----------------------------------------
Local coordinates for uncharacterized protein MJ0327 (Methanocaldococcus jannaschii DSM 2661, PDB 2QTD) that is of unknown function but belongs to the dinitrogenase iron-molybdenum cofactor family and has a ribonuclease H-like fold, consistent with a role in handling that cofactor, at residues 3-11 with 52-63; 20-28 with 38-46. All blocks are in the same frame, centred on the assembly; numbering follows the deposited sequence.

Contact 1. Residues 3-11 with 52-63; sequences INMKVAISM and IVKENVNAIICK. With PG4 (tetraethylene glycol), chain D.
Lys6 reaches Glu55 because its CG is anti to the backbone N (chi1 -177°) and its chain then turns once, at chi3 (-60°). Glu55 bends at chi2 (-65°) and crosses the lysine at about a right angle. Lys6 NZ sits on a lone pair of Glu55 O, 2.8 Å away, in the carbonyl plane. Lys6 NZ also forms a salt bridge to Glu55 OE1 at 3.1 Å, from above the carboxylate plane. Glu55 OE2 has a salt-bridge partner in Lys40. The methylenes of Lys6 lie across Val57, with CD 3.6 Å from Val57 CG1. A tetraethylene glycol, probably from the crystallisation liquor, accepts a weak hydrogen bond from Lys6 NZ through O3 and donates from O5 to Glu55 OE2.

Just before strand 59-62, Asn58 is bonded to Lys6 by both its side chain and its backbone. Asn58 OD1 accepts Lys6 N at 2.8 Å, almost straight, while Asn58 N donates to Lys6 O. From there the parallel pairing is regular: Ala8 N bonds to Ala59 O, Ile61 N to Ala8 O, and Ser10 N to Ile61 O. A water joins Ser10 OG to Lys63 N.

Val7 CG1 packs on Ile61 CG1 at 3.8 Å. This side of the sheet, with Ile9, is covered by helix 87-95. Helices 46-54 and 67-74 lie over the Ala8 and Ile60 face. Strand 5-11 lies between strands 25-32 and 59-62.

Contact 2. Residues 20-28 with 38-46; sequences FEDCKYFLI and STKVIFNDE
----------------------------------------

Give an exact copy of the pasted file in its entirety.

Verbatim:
Local coordinates for uncharacterized protein MJ0327 (Methanocaldococcus jannaschii DSM 2661, PDB 2QTD) that is of unknown function but belongs to the dinitrogenase iron-molybdenum cofactor family and has a ribonuclease H-like fold, consistent with a role in handling that cofactor, at residues 3-11 with 52-63; 20-28 with 38-46. All blocks are in the same frame, centred on the assembly; numbering follows the deposited sequence.

Contact 1. Residues 3-11 with 52-63; sequences INMKVAISM and IVKENVNAIICK. With PG4 (tetraethylene glycol), chain D.
Lys6 reaches Glu55 because its CG is anti to the backbone N (chi1 -177°) and its chain then turns once, at chi3 (-60°). Glu55 bends at chi2 (-65°) and crosses the lysine at about a right angle. Lys6 NZ sits on a lone pair of Glu55 O, 2.8 Å away, in the carbonyl plane. Lys6 NZ also forms a salt bridge to Glu55 OE1 at 3.1 Å, from above the carboxylate plane. Glu55 OE2 has a salt-bridge partner in Lys40. The methylenes of Lys6 lie across Val57, with CD 3.6 Å from Val57 CG1. A tetraethylene glycol, probably from the crystallisation liquor, accepts a weak hydrogen bond from Lys6 NZ through O3 and donates from O5 to Glu55 OE2.

Just before strand 59-62, Asn58 is bonded to Lys6 by both its side chain and its backbone. Asn58 OD1 accepts Lys6 N at 2.8 Å, almost straight, while Asn58 N donates to Lys6 O. From there the parallel pairing is regular: Ala8 N bonds to Ala59 O, Ile61 N to Ala8 O, and Ser10 N to Ile61 O. A water joins Ser10 OG to Lys63 N.

Val7 CG1 packs on Ile61 CG1 at 3.8 Å. This side of the sheet, with Ile9, is covered by helix 87-95. Helices 46-54 and 67-74 lie over the Ala8 and Ile60 face. Strand 5-11 lies between strands 25-32 and 59-62.

Contact 2. Residues 20-28 with 38-46; sequences FEDCKYFLI and STKVIFNDE